Generac Holdings Inc. has announced the signing of an agreement to acquire Enbala Power Networks Inc., a distributed energy resources technology company. The transaction is expected to close within 30 days. Terms of the deal were not disclosed.
Enbala, Denver, Colo., is a provider of distributed energy optimization and control software designed to ensure the operational stability of power grids. Generac said the Enbala Concerto platform is being used by utilities and energy retailers to leverage the power of distributed energy resources (DERs) to respond to the real-time energy balancing needs of power systems and energy markets.
“We’re on the leading edge of a remarkable transformation of the electrical grid, moving from a dated and centralized power distribution model to one that will be digitized, decentralized and more resilient,” said Aaron Jagdfeld, chief executive officer of Generac. “Enbala is a proven virtual power plant and distributed energy resource management platform, and we believe their business model can be incredibly synergistic with our business. We’re proud to be at the forefront of the Smart Grid 2.0 with these new capabilities.”
With thousands of megawatts of residential and industrial standby power generation installed in the United States, Generac’s products can be leveraged in virtual power plant (VPP) and distributed energy resource management system (DERMS) markets, Generac said.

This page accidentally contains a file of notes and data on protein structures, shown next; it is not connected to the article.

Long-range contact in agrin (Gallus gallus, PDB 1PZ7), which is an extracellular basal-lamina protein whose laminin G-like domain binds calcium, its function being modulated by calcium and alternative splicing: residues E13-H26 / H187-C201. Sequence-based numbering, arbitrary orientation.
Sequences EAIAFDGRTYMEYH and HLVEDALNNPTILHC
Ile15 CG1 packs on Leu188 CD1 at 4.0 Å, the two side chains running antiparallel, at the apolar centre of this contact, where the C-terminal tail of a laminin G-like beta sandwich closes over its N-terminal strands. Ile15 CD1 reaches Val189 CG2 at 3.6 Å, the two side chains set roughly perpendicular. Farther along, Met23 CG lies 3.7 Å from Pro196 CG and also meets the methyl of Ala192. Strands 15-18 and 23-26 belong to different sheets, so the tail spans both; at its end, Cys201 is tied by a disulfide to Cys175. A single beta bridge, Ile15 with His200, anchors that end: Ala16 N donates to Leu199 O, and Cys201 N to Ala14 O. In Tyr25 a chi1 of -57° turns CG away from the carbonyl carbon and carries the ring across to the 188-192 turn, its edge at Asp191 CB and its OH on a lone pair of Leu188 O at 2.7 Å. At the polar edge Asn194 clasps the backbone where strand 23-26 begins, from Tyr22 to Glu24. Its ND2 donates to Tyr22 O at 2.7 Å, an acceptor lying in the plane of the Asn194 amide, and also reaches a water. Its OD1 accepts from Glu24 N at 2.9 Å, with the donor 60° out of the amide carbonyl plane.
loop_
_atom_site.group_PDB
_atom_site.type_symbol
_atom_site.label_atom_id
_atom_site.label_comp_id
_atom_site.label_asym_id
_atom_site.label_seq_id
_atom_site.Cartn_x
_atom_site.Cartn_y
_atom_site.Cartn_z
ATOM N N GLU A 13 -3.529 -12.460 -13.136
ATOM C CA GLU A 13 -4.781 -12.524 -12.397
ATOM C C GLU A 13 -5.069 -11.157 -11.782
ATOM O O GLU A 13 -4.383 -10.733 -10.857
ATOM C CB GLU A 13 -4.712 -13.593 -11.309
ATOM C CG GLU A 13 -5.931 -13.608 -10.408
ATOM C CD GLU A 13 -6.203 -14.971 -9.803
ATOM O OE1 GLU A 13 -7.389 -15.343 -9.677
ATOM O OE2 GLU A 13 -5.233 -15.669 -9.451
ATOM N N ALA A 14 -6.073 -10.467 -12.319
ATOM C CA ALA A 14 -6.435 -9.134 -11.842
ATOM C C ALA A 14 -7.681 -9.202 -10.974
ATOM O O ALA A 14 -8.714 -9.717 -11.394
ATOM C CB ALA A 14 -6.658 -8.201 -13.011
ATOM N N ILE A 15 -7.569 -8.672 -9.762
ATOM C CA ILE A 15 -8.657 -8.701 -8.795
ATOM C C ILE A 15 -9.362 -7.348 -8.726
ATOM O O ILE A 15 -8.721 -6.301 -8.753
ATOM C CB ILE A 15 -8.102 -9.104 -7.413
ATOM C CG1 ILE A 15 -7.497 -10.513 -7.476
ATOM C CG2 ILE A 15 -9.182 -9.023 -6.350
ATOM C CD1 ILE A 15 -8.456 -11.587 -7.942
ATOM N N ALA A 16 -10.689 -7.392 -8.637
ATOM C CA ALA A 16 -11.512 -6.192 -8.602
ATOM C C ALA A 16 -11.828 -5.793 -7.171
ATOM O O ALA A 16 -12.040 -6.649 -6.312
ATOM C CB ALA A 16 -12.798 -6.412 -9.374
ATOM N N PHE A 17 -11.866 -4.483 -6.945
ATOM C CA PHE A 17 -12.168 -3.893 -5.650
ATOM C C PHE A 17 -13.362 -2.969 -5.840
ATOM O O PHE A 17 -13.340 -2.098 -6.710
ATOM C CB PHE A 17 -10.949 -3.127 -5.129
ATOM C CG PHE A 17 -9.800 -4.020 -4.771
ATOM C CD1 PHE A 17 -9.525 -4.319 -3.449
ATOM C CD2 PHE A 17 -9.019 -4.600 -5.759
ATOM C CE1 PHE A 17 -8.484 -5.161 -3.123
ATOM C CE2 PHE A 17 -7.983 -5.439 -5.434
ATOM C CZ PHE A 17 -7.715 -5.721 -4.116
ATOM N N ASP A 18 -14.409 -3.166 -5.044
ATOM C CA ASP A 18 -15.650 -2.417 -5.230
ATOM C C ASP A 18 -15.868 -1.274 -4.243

The Enbala Concerto software platform enables the connection of DERs to register and participate in distributed energy aggregation and control programs. Thus, Generac said, otherwise dormant back up power generation assets can come online as part of a distributed energy solution and generate revenue for the asset owner.
“Distributed generation is a critical next step for utility companies faced with meeting peak demand while also dealing with capacity constraints and regulatory restrictions,” said Jagdfeld. “Enbala and Generac will be able to harness the power of everything from solar-plus-storage systems to our own generators to help limit the need for new power plants and maintain the convenience and flexibility of diversified power production.”